The Agricultural Research Service of the United States Department of Agriculture and the University of Ljubljana announce the release of the long-day onion synthetic population “Onion Haploid (OH) -1”TM. The purpose of this population is to serve as a responsive control for extraction of gynogenic haploids of onion. Random plants from the relatively responsive inbreds B2923B and B0223B were evaluated for gynogenic haploid production as described by Bohanec and Jakse (1999). Plants that produced relatively high numbers of gynogenic haploids were self-pollinated (Bohanec et al. 2003). Five S1 bulbs from each of 10 families (nine from B2923B and one from B0223B) were caged, allowed to flower, and intercrossed using flies. Plants in this synthetic produced on average 12 gynogenic haploids for every 100 flowers plated. Bulbs of this synthetic population are yellow with good storage quality. All plants in OH-1 should be homozygous recessive at the Ms locus, although this has not been evaluated.
Bohanec, B., and M. Jakse. 1999. Variations in gynogenic response among long-day onion (Allium cepa L.) accessions. Plant Cell Rep. 18:737-742.
Bohanec, B., M. Jakse, and M.J. Havey. 2003. Genetic analyses of gynogenetic haploid production in onion. J. Amer. Soc. Hort. Sci. 128:571-574.
RELEASE OF GALANTHUM-CYTOPLASMIC MALE-STERILE ONION POPULATION (Released 1999)
The United States Department of Agriculture, Agricultural Research Service, and the Wisconsin Agricultural Experiment Station announce the release of an alloplasmic source of cytoplasmic male-sterile for use in production of onion hybrids. The cytoplasm of Allium galanthum Kar. et Kir. USDA plant introduction 280091 was backcrossed for seven generations to bulb-onion populations. The initial interspecific hybrid and four generations of backcrossing were generated by Dr. Gilbert McCollum, USDA-ARS, Beltsville, MD, and were released by the USDA in 1988. The BC4 populations segregated for male fertility and produced commercially unacceptable bulbs of varying colors. An additional three backcrosses to long-day yellow storage germplasm produced competitive bulb types. The flowers of galanthum-cytoplasmic populations possess filaments with no anthers and upwardly curved perianth, making identification of male-sterile plants easier than for either S- or T-cytoplasmic male-sterile onion plants. Mean seed yield per bulb of the galanthum-cytoplasmic populations was measured in cages using flies as pollinators and was not significantly different from one of two S-cytoplasmic male-sterile F1 lines, a T-cytoplasmic male-sterile inbred line, or N-cytoplasmic male-fertile lines. Galanthum CMS lines were crossed with populations known to be homozygous dominant and recessive at the nuclear locus conditioning male-fertility restoration of S cytoplasm and progenies scored for male-fertility restoration. Nuclear restorers of S cytoplasm did not condition male fertility for the galanthum-cytoplasmic populations, meaning that any bulb onion population can be used as a maintainer of the galanthum CMS population regardless of its cytoplasm or genotype at the nuclear male-fertility restoration loci. It is intended that these galanthum-cytoplasmic onion populations be used as an alternative male-sterile cytoplasm for the commercial production of hybrid-onion seed.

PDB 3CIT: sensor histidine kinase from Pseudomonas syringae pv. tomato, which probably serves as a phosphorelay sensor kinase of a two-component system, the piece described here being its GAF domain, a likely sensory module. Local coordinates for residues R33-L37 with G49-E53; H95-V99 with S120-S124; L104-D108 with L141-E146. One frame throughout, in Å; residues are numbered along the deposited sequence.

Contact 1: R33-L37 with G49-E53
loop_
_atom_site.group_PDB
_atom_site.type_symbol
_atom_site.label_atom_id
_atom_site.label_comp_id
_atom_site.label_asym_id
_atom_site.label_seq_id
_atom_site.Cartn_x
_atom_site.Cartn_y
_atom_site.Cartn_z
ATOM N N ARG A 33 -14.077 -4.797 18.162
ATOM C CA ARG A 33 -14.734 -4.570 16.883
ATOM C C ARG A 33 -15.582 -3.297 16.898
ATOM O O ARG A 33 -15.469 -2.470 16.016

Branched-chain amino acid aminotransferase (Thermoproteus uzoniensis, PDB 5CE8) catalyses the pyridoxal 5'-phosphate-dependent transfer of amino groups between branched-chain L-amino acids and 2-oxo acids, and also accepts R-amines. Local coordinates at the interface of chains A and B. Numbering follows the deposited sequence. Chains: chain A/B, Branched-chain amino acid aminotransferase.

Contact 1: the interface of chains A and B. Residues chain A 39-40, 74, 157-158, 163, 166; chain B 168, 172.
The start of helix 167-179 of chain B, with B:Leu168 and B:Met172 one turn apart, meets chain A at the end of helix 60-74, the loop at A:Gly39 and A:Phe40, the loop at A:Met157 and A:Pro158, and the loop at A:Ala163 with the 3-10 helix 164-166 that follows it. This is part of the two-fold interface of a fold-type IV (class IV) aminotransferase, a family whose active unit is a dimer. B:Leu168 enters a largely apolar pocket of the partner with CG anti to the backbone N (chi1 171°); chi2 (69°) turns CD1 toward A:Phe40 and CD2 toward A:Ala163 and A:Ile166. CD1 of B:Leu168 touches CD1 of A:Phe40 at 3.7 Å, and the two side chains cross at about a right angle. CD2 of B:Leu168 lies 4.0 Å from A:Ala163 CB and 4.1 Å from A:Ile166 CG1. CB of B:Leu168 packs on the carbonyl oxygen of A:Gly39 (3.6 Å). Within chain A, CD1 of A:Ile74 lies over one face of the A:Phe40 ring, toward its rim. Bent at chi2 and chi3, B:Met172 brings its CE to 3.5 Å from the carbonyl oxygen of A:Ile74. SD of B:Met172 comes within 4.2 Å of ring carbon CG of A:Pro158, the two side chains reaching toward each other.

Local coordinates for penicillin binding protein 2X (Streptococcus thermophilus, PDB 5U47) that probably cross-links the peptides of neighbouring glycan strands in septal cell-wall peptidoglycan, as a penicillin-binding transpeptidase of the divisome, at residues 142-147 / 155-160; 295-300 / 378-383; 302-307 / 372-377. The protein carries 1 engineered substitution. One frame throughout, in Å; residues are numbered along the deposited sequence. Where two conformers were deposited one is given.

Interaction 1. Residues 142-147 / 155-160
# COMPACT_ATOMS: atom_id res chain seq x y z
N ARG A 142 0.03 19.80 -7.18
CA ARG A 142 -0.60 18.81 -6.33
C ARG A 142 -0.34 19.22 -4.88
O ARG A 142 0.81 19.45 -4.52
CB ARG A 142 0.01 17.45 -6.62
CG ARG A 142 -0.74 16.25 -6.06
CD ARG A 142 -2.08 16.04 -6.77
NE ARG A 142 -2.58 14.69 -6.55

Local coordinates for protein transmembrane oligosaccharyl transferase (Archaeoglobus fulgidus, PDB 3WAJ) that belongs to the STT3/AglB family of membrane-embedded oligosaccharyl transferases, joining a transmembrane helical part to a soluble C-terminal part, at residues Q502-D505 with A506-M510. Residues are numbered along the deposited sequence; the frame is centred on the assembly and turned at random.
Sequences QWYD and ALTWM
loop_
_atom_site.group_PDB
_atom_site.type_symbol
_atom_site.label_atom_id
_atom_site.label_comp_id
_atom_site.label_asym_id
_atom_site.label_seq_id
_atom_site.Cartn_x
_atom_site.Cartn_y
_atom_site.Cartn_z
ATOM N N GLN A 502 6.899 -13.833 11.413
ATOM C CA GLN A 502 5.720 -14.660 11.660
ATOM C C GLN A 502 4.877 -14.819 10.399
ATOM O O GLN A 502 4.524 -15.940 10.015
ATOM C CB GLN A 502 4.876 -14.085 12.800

Havey, M.J. 1999. Seed yield, floral morphology, and lack of male-fertility restoration of male-sterile onion (Allium cepa) populations possessing the cytoplasm of Allium galanthum. J. Amer. Soc. Hort. Sci. 124: 626-629.
For a Historical List of Onion Releases from the University of Wisconsin Breeding Program, Please See: